Apigee lets you easily and quickly build RESTful APIs that can be consumed by app developers. You expose APIs on Apigee by building API proxies that act as managed 'facades' for backend services. This topic discusses the relationship between APIs and API proxies on Apigee.
Video: Check out this short video for an introduction to API proxies.
What is an API?
An API is an interface that makes it easy for one application to 'consume' capabilities or data from another application. By defining stable, simplified entry points to application logic and data, APIs enable developers to easily access and reuse application logic built by other developers. In the case of 'Web APIs', that logic and data is exposed over the network.
Since applications that consume APIs are sensitive to changes, APIs also imply a 'contract'. The contract provides some level of assurance that, over time, the API will change in a predictable manner.
Apigee enables you to build APIs and if you have APIs already, expose them directly, while adding a management and visibility layer. If you have HTTP enabled services, such as SOA-based Web services, they can also be exposed as APIs via Apigee.
What is an API proxy?
You expose APIs on Apigee by implementing API proxies. API proxies decouple the app-facing API from your backend services, shielding those apps from backend code changes. As you make backend changes to your services, apps continue to call the same API without any interruption.
In an API proxy configuration, there are two types of endpoints:
- ProxyEndpoint: Defines the way client apps consume your APIs. You configure the ProxyEndpoint to define the URL of your API proxy. The proxy endpoint also determines whether apps access the API proxy over HTTP or HTTPS. You usually attach policies to the ProxyEndpoint to enforce security, quota checks, and other types of access control and rate-limiting.
- TargetEndpoint: Defines the way the API proxy interacts with your backend services. You configure the TargetEndpoint to forward requests to the proper backend service, including defining any security settings, HTTP or HTTPS protocol, and other connection information. You can attach policies to the TargetEndpoint to ensure that response messages are properly formatted for the app that made the initial request.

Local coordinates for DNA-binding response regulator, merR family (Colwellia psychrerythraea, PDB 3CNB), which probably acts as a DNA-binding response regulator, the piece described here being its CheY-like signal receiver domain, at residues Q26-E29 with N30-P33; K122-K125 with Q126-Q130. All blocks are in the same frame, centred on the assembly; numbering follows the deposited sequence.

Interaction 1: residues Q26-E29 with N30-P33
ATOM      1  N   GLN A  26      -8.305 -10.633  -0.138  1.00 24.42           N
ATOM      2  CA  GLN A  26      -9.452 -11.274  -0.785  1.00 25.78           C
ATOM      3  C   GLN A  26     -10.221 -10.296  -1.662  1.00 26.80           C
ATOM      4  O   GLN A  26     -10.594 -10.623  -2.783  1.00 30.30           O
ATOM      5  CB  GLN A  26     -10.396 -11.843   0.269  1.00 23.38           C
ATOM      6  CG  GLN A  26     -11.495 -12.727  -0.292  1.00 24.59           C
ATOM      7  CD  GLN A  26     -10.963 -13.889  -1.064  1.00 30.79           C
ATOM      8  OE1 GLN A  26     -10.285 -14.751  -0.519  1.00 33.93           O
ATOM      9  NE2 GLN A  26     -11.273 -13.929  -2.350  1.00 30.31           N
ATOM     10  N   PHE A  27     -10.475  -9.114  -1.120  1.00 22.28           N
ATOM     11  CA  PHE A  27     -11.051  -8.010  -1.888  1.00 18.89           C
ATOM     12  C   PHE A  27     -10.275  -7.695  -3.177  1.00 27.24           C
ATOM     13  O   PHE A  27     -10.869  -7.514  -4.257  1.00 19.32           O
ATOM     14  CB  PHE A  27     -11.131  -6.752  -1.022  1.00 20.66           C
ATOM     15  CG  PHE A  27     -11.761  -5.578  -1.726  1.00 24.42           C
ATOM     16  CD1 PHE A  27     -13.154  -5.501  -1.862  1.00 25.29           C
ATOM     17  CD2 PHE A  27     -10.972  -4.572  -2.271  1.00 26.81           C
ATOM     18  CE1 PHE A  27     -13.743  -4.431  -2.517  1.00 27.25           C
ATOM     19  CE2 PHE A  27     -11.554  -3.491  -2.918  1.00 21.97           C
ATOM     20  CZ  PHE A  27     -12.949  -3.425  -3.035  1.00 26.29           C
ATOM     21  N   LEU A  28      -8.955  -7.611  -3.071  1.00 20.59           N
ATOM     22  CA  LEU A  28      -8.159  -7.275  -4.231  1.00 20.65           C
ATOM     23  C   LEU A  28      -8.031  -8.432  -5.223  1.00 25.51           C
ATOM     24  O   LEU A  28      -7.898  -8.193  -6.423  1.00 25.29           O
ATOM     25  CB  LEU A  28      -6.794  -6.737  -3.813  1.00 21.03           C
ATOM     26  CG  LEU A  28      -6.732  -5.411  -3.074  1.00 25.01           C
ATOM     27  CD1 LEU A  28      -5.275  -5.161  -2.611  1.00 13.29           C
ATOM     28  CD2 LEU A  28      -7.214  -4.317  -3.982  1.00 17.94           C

You can visualize API proxies as shown by the graphic below:
How do you create an API proxy?
- Using the Apigee UI to define an API proxy in a Graphical User Interface (GUI). For more, see Build a simple API proxy.
- Creating XML files, along with any other supporting files, that define your API proxy and then importing them into Apigee.
- Using the Apigee API to create your API proxies by making a series of REST requests to Apigee.
What is an API proxy revision?
API proxy revisions provide a lightweight mechanism for managing the updates to the API proxy configuration as you iterate. Revisions are sequentially numbered, enabling you to revert a change by deploying a previous revision of your API proxy. Also, you can deploy a revision of an API proxy into the prod environment, while continuing to create new revisions of that API proxy in the test environment. When you are ready, you can 'promote' the higher revision of your API proxy from the test environment over the prior revision of the API proxy in the prod environment.
What is a policy?
Apigee enables you to control API behavior without writing any code by using policies. A policy is like a module that implements a specific, limited management function as part of the proxy request/response flow. Policies are designed to let you add common types of management capabilities to an API easily and reliably. Policies provide features like security, rate-limiting, transformation, and mediation capabilities, saving you from having to code and maintain this functionality on your own.